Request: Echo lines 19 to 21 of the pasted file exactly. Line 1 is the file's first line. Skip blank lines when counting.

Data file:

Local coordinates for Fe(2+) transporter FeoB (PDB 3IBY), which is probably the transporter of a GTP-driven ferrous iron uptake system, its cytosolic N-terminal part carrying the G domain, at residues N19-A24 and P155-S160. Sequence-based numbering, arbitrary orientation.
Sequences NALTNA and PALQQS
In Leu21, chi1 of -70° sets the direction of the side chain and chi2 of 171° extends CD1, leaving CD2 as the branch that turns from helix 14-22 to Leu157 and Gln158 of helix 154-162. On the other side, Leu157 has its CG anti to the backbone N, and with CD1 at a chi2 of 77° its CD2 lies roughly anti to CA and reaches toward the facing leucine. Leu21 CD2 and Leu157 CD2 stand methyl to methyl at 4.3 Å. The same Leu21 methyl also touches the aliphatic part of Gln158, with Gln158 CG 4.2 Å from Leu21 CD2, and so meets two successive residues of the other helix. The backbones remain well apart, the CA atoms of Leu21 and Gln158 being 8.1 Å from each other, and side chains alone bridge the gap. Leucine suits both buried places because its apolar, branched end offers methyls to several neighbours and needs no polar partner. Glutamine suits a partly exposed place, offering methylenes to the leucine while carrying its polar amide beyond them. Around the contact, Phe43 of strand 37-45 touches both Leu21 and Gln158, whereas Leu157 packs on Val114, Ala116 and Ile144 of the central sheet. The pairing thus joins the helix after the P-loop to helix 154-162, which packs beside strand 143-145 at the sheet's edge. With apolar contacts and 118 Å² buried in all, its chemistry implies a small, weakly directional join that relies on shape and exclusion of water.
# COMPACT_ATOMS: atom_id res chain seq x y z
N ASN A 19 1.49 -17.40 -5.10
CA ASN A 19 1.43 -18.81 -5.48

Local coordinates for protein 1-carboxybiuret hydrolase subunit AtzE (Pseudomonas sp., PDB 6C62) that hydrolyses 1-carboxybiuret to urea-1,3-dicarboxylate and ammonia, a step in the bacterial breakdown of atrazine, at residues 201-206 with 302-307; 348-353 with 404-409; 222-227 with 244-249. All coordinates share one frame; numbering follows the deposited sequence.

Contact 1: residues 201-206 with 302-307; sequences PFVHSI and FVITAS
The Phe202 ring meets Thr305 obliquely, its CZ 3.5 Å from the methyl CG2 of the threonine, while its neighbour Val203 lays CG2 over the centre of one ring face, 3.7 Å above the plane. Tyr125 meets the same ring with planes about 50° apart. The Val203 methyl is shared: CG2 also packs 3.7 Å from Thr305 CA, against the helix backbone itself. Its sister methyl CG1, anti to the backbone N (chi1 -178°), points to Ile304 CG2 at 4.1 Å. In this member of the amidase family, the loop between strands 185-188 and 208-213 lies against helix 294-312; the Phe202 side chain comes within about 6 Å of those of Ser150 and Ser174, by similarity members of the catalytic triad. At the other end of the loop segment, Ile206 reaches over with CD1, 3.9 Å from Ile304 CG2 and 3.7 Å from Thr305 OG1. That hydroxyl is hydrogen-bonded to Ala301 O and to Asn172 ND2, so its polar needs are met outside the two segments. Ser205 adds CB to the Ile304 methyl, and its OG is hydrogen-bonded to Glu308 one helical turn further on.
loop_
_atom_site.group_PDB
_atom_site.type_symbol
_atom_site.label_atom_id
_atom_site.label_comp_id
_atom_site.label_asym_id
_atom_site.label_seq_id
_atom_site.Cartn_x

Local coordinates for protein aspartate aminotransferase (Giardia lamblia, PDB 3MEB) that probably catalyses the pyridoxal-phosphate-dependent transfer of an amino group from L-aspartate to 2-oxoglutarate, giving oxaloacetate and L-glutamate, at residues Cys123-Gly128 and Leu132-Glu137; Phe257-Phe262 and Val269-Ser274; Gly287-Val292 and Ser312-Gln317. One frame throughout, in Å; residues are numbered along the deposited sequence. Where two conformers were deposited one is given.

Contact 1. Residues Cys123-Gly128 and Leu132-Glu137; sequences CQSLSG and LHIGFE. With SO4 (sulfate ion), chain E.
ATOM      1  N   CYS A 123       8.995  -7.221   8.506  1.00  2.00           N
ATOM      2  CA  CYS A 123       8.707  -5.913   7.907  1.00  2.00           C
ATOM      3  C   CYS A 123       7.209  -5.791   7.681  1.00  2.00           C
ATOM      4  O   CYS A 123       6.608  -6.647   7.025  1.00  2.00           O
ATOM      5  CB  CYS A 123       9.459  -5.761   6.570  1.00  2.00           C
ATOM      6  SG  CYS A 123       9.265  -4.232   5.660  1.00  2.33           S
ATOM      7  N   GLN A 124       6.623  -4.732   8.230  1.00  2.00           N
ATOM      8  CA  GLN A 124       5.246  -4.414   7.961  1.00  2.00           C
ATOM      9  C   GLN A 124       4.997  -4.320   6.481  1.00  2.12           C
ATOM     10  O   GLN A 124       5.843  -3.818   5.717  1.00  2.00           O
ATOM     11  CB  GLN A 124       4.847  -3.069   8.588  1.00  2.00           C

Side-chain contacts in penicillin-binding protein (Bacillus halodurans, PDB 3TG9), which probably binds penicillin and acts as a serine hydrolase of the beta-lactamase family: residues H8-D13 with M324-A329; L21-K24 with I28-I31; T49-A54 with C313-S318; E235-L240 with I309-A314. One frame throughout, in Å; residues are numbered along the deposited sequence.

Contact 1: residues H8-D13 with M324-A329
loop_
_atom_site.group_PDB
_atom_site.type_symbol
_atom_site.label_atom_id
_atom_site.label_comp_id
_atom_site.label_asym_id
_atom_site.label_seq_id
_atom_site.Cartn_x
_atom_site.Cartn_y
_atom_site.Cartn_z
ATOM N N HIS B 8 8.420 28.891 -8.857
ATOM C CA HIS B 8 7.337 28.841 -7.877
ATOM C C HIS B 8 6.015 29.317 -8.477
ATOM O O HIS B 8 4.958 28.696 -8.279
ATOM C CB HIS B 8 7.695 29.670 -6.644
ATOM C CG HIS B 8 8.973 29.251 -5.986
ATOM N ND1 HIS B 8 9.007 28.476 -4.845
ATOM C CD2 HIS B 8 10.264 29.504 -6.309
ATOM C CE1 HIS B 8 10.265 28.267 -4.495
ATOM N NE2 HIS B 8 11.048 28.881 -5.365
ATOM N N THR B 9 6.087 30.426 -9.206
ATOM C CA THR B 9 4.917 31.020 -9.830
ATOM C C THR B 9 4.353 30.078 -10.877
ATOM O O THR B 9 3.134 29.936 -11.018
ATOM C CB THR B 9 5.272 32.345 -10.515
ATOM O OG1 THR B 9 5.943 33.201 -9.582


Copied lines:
Contact 1. Residues Cys123-Gly128 and Leu132-Glu137; sequences CQSLSG and LHIGFE. With SO4 (sulfate ion), chain E.
ATOM      1  N   CYS A 123       8.995  -7.221   8.506  1.00  2.00           N
ATOM      2  CA  CYS A 123       8.707  -5.913   7.907  1.00  2.00           C